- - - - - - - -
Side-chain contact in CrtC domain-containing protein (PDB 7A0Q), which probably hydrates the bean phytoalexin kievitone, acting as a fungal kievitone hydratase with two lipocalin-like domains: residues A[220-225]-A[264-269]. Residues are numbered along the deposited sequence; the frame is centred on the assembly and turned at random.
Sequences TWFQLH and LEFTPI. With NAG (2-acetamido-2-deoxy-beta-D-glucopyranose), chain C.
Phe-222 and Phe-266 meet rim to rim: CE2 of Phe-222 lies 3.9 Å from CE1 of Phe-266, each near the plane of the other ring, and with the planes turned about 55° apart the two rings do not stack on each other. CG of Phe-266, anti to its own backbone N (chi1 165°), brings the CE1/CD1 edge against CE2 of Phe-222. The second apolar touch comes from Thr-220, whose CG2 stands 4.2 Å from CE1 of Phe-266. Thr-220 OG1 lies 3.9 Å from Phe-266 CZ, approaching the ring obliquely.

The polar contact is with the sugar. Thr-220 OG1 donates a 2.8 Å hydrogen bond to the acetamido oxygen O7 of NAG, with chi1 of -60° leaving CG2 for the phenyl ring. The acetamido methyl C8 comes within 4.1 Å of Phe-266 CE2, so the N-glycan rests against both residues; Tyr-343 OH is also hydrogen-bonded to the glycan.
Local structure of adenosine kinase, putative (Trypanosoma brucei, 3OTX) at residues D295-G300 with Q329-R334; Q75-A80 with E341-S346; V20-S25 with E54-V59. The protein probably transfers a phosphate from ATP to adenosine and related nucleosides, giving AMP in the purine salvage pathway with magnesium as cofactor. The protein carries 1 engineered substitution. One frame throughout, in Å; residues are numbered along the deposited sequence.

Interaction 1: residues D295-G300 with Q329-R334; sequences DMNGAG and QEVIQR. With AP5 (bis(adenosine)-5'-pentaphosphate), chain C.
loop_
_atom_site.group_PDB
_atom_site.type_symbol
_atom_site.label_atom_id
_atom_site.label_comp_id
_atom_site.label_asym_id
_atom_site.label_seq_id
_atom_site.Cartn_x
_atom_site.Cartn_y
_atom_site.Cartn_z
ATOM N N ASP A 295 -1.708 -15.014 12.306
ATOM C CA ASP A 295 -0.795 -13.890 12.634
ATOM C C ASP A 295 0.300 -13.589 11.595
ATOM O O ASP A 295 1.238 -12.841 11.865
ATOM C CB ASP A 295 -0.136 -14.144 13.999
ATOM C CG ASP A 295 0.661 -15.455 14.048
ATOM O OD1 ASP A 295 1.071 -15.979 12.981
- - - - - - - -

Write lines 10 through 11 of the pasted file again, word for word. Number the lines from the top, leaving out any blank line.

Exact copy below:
_atom_site.label_atom_id
_atom_site.label_comp_id